Grace to you!
To Francis Bacon, a 16th century English philosopher and father of empiricism and scientific method, is attributed the famous saying “Knowledge is Power.” Though many wonder if he explored the entire spectrum of knowledge available to him, his saying has come to be accepted as self-evident.
Knowledge is power, but searching for knowledge is difficult for many. Those who eventually break the cycle of prejudice and ignorance with an unbiased search for the truth, find true freedom.
You know there are numerous prejudices nowadays. You may call them biases, prejudgments, ignorance or simply self-opinions. Philosophers call them “idols.” They come from different sources.
Some prejudices come from family and friends, some from peers who see things only through one particular lens and don’t want us to see it otherwise. Probably, we don’t want to lose their friendship; hence we limit your search.
There are those who come from what I call “emperor or celebrity cults.” Simply because a famous celebrity said, shared or tweeted something, they take it as a dogma and fight over what they have not really researched or thought through.
Worst prejudices come from the Internet. Those with less depth and information have much gossip and false information to share – the more ridiculous and the more trendy they are, the more they are accepted. The instant gratification culture of online communication breeds hastiness and illogicality. This is the death of knowledge.
Worst is the selective exposure that comes from loyalty to a one-sided story. Loyalty to a particular viewpoint closes the door to improving on what we know. Those networks, movies, books or blogs that tell alternative views are blocked. Is this the way to know? I suppose not.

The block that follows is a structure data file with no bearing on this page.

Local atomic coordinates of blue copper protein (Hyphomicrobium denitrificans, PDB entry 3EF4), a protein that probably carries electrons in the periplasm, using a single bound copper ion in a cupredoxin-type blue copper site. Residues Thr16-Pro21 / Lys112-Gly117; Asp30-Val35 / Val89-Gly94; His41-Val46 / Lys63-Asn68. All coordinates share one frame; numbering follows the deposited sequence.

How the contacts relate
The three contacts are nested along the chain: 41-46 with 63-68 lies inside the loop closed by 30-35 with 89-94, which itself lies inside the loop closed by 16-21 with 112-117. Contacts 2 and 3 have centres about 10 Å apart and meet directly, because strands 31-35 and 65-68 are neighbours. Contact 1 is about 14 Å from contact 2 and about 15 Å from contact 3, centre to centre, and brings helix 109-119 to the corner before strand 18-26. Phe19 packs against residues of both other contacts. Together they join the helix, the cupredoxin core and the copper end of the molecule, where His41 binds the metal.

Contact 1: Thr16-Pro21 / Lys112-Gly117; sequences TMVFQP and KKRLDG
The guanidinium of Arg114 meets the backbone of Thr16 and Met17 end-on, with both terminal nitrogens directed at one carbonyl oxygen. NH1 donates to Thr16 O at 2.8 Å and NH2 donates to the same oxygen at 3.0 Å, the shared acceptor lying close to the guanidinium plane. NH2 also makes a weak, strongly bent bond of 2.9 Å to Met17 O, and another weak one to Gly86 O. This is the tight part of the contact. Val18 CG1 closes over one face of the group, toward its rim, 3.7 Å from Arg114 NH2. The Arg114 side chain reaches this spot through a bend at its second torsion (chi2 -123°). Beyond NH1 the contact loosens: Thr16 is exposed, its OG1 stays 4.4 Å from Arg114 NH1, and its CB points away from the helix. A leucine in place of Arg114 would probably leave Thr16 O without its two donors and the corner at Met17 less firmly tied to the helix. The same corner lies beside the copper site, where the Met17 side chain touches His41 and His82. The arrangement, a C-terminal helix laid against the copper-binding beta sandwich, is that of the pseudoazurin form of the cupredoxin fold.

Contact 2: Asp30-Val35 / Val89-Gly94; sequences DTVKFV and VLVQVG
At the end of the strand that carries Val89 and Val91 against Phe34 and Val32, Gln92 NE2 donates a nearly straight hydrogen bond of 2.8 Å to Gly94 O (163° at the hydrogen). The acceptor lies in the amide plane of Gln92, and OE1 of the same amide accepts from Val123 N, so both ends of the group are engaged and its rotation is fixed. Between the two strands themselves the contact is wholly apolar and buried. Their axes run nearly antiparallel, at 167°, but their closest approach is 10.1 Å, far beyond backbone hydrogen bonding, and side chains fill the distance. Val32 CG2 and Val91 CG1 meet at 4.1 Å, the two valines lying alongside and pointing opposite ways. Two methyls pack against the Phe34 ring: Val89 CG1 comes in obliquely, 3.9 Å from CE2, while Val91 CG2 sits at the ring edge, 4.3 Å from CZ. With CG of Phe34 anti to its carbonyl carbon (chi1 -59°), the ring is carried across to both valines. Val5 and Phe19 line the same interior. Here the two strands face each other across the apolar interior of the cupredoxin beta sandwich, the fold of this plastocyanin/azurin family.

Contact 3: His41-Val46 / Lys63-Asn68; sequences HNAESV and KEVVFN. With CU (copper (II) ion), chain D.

Don’t we have an ethical obligation to search for the truth and to abide by it when we find it?
Let me give you an example of how best to seek knowledge and discover the truth. The life of Justin the Martyr is a model.
Justin was born during the early second century at Sichem in Palestine. His parents were Romans and were worshippers of the Roman gods. He too believed in the Roman gods, as well as popular Philosophies of the time. He was an avid reader, a philosopher and great intellectual. He, however, didn’t limit his search for knowledge.
As a youth, he studied all the available philosophy systems of the time, but found something was missing. Providentially, through a casual chat with a Christian who counseled him not to limit his thoughts to the popular, he decided to investigate Christianity. No sooner had he started to read than he saw, “this was true.” The knowledge, the missing link, was coming together. This is how he became a believer. Though he died for his faith, his example is noble for all. He broke the shackles of prejudice. You can do the same.
My advice is: Do not limit your search; those who search find. The only caution is avoiding a search that is unholy and unethical.
God love you. God bless you.
Fr. Maurice Emelu.
[Wednesday, June 1, 2016: Saint Justin Martyr; 2 Timothy 1:1-3, 6-12; Mk 12:18-27 or 1Cor 1:18-25; Matthew 5:13-19]
Fr. Maurice Emelu
Father Maurice provides a daily blog of reflections based on the bible readings of the day from the Catholic liturgical calendar. You will find these reflections helpful for your spiritual growth, inspiration and developing your own thoughts. It may also be helpful for ministers in preparing their sermons for liturgical celebrations.